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ON THE DEVELOPMENT OF SYNOPTIC-SCALE DISTURBANCES OVER THE SUBTROPICAL OCEANS

STANLEY L. ROSENTHALNational Hurricane Research Laboratory, ESSA, Miami, Fla.

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Abstract

Disturbances with scales of a few thousand kilometers are commonly observed in the troposphere over the subtropical oceans. Synoptic experience seems to indicate that many of these large-scale disturbances are driven by latent heat released in organized convection. To explore this possibility, a series of numerical experiments were conducted with a simple, two-layer, quasi-geostrophic model. The convective heating function was treated in the same manner as that employed by various investigators in recent studies of hurricane dynamics. In this formulation, convection is controlled by frictional convergence in the Ekman layer. These numerical experiments show that this heating mechanism, within the framework of the simple dynamical model employed, can produce significant intensification of large-scale disturbances.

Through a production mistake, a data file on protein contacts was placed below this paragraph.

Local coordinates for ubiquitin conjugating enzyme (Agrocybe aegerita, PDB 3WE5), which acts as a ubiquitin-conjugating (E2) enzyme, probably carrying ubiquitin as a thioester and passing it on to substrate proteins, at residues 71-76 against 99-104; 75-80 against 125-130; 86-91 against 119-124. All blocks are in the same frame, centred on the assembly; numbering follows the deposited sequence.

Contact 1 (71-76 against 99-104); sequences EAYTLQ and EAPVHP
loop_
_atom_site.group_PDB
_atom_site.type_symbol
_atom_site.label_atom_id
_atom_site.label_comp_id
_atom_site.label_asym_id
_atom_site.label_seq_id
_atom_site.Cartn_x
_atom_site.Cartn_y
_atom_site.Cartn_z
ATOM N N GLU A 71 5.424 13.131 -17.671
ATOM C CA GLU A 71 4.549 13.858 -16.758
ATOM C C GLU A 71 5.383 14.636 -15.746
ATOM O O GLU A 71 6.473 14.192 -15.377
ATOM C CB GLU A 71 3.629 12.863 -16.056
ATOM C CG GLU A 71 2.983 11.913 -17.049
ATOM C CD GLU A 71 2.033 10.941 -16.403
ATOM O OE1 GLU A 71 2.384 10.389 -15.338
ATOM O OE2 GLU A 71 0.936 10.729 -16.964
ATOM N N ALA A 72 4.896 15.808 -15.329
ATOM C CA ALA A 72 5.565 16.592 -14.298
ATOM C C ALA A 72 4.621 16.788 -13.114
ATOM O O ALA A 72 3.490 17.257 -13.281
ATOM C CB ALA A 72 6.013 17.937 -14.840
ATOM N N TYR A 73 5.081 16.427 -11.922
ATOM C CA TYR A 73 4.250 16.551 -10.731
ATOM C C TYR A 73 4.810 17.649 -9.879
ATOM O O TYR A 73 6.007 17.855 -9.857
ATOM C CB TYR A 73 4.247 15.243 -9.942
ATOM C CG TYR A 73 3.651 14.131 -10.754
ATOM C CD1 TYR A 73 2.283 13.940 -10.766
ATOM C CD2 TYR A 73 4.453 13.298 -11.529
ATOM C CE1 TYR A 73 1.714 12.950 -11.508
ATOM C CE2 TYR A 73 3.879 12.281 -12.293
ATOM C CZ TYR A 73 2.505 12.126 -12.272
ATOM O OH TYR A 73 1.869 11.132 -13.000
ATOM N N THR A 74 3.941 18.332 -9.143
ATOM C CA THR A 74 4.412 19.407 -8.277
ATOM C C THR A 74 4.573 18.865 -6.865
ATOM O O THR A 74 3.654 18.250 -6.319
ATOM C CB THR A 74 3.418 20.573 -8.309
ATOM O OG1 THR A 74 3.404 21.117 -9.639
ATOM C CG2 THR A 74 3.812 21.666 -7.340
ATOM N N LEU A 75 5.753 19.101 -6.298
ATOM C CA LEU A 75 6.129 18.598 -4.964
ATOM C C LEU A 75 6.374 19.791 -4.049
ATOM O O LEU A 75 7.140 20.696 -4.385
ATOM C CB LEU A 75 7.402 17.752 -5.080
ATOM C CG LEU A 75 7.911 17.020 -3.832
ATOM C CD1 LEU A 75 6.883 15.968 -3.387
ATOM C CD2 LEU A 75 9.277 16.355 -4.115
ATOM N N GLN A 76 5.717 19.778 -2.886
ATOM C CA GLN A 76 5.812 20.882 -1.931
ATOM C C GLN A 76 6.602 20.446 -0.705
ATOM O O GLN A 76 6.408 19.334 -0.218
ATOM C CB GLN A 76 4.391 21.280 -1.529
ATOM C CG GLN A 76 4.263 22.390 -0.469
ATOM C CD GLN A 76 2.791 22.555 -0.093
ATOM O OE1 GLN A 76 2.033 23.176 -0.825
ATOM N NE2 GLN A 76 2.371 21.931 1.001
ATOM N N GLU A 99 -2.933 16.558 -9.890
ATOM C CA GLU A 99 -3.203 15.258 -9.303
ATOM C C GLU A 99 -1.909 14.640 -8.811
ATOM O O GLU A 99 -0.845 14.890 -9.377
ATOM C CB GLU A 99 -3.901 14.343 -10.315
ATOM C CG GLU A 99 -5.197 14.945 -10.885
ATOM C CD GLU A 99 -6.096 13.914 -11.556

Abstract

Disturbances with scales of a few thousand kilometers are commonly observed in the troposphere over the subtropical oceans. Synoptic experience seems to indicate that many of these large-scale disturbances are driven by latent heat released in organized convection. To explore this possibility, a series of numerical experiments were conducted with a simple, two-layer, quasi-geostrophic model. The convective heating function was treated in the same manner as that employed by various investigators in recent studies of hurricane dynamics. In this formulation, convection is controlled by frictional convergence in the Ekman layer. These numerical experiments show that this heating mechanism, within the framework of the simple dynamical model employed, can produce significant intensification of large-scale disturbances.

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